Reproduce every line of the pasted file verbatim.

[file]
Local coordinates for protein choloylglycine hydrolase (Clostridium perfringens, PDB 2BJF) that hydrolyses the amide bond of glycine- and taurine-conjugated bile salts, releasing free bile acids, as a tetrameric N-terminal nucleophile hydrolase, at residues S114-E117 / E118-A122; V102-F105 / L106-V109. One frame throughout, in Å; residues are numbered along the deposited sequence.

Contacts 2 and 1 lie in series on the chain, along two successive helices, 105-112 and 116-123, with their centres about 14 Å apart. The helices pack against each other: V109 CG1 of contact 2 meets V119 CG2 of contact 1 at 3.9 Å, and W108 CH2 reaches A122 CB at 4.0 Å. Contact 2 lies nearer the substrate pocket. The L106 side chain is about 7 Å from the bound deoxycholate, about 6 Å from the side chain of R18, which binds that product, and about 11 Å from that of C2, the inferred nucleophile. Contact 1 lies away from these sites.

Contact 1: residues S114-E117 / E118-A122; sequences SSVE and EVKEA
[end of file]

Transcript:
Local coordinates for protein choloylglycine hydrolase (Clostridium perfringens, PDB 2BJF) that hydrolyses the amide bond of glycine- and taurine-conjugated bile salts, releasing free bile acids, as a tetrameric N-terminal nucleophile hydrolase, at residues S114-E117 / E118-A122; V102-F105 / L106-V109. One frame throughout, in Å; residues are numbered along the deposited sequence.

Contacts 2 and 1 lie in series on the chain, along two successive helices, 105-112 and 116-123, with their centres about 14 Å apart. The helices pack against each other: V109 CG1 of contact 2 meets V119 CG2 of contact 1 at 3.9 Å, and W108 CH2 reaches A122 CB at 4.0 Å. Contact 2 lies nearer the substrate pocket. The L106 side chain is about 7 Å from the bound deoxycholate, about 6 Å from the side chain of R18, which binds that product, and about 11 Å from that of C2, the inferred nucleophile. Contact 1 lies away from these sites.

Contact 1: residues S114-E117 / E118-A122; sequences SSVE and EVKEA